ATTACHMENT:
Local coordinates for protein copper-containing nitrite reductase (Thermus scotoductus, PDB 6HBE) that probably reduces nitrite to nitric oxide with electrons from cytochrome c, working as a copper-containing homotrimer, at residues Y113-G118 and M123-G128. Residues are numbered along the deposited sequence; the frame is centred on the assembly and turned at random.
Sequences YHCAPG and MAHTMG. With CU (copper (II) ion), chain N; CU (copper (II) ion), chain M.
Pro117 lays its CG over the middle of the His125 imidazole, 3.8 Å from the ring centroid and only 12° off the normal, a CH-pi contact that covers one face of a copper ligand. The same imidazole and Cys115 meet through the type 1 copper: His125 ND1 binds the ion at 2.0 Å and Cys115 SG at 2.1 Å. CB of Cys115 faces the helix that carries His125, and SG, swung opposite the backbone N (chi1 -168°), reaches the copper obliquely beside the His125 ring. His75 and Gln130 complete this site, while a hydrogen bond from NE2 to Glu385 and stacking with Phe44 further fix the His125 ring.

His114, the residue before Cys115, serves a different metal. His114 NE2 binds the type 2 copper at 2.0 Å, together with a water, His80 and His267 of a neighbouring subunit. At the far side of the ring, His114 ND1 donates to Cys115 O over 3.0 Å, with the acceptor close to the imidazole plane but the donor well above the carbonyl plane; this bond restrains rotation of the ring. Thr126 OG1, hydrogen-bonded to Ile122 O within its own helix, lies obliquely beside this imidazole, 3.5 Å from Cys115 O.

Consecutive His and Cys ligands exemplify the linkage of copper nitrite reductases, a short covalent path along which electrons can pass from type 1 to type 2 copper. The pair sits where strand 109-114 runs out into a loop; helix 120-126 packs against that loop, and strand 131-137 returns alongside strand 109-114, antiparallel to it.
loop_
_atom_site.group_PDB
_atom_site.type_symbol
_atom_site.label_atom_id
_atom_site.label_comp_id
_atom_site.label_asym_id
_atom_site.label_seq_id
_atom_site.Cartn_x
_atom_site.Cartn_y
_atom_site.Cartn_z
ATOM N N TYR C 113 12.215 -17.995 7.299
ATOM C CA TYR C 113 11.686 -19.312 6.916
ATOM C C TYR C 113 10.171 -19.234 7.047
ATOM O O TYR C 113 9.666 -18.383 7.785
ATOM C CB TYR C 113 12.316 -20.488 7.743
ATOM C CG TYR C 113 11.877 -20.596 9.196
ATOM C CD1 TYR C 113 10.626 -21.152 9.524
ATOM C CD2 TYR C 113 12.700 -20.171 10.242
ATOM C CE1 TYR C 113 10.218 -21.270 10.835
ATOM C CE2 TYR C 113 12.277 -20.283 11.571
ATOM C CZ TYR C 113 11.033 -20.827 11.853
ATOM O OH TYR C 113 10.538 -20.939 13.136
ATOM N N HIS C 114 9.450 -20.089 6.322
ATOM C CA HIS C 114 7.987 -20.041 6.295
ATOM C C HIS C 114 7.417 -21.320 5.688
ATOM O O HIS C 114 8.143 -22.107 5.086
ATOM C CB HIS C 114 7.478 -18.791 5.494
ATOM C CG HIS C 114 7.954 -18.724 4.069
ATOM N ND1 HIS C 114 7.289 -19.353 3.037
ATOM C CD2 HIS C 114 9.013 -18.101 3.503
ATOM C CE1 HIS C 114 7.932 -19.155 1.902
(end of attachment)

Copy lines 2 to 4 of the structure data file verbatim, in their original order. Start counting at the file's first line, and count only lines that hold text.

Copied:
Sequences YHCAPG and MAHTMG. With CU (copper (II) ion), chain N; CU (copper (II) ion), chain M.
Pro117 lays its CG over the middle of the His125 imidazole, 3.8 Å from the ring centroid and only 12° off the normal, a CH-pi contact that covers one face of a copper ligand. The same imidazole and Cys115 meet through the type 1 copper: His125 ND1 binds the ion at 2.0 Å and Cys115 SG at 2.1 Å. CB of Cys115 faces the helix that carries His125, and SG, swung opposite the backbone N (chi1 -168°), reaches the copper obliquely beside the His125 ring. His75 and Gln130 complete this site, while a hydrogen bond from NE2 to Glu385 and stacking with Phe44 further fix the His125 ring.

His114, the residue before Cys115, serves a different metal. His114 NE2 binds the type 2 copper at 2.0 Å, together with a water, His80 and His267 of a neighbouring subunit. At the far side of the ring, His114 ND1 donates to Cys115 O over 3.0 Å, with the acceptor close to the imidazole plane but the donor well above the carbonyl plane; this bond restrains rotation of the ring. Thr126 OG1, hydrogen-bonded to Ile122 O within its own helix, lies obliquely beside this imidazole, 3.5 Å from Cys115 O.